• Designed to help students suffering from stage fright
  • Current Projects
  • MBA Business Sim Sim
    • Simulated company where student assumes various management positions
    • Game play is aligned with each course’s syllabus
    • Designed to help students make business decisions with outcomes that might affect them later in the sim
  • Stanford Microscope Tutorial
  • Stanford Microscope Tutorial
  • Contact US:
    • [email_address]
    • www.advancedauthoring.com
    • Screencasts of activities shown here, and many more:
    • www.advancedauthoring.com/sloan/
  • Who is This Britt Carr Anyway?
    • ’ 92: producing forensic video for courtroom exhibits w/ 3D
    • ’ 94: building online degree programs for NAU-Online and Arizona State Universities. Founded Advanced Authoring.
    • ‘ 98-2001: Internet Strategist for Macromedia, Inc. Ed/eLearning/Govt. Group.
    • Managed Macromedia’s eLearning Award Program until 2004
    • Instructional Designer / Tech. Specialist for Miami University 2001 - August 2010.
  • Accomplishments /Recognition
    • Clute International Institute on Teaching and Learning; “Best of Show” 2008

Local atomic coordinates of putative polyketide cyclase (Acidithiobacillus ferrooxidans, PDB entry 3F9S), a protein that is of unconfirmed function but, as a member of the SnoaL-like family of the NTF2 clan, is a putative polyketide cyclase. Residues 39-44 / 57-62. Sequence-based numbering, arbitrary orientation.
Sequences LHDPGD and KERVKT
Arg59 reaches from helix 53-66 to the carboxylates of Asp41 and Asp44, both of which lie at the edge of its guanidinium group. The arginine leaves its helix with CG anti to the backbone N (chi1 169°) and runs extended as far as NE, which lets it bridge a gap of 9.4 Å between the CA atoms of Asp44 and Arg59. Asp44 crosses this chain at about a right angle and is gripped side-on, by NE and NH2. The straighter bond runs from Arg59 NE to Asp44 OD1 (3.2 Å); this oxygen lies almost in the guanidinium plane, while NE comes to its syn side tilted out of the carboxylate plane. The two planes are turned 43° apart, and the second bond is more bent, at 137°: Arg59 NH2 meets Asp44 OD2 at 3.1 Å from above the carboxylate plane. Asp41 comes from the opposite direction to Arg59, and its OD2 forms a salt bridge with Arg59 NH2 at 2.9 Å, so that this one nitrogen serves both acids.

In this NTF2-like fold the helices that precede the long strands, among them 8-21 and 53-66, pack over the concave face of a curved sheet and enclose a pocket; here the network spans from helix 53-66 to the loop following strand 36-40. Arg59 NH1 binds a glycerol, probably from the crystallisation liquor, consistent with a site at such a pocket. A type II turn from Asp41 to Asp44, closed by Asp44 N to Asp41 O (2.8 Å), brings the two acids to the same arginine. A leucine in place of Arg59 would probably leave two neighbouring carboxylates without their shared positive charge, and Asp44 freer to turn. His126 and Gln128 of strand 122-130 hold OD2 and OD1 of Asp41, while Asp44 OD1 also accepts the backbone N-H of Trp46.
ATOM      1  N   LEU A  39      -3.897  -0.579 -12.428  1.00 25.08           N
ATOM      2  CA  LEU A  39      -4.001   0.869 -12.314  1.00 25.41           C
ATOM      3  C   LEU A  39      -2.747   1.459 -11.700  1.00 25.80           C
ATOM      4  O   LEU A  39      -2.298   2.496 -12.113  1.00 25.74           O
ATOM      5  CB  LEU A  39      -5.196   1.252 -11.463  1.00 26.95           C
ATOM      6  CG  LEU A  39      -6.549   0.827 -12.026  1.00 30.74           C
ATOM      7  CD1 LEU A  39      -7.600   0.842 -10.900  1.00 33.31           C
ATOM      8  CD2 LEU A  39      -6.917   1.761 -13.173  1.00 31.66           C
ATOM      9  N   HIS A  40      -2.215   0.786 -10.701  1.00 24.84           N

• Invited to join Adobe Education Leaders Organization, 2008
    • Miami University Pride Award / Delivering Value Winner 2009
    • New Media Consortium, “Best of Conference”-- People’s Choice and Judges’ Choice, 2009.
    • Ohio Learning Network, Invited Keynote Speaker, 2009
    • Invited Presenter, Adobe On-Demand- Education Series, 2009
    • Invited Presenter, Adobe MAX 2009/2010
    • Invited Presenter, Adobe Summer Institute, 2009/2010
    • Adobe Impact Award for contributions to education, July,2010
  • Acknowledgments
    • Ryan Davidson - Flash Developer
    • Michele Gingras - Miami University
    • Meghan Petters - Miami University
    • Tim Rentler - Education Management Corporation
    • Mike Link - Education Management Corporation
    • The student workers at A.L.T. - Miami University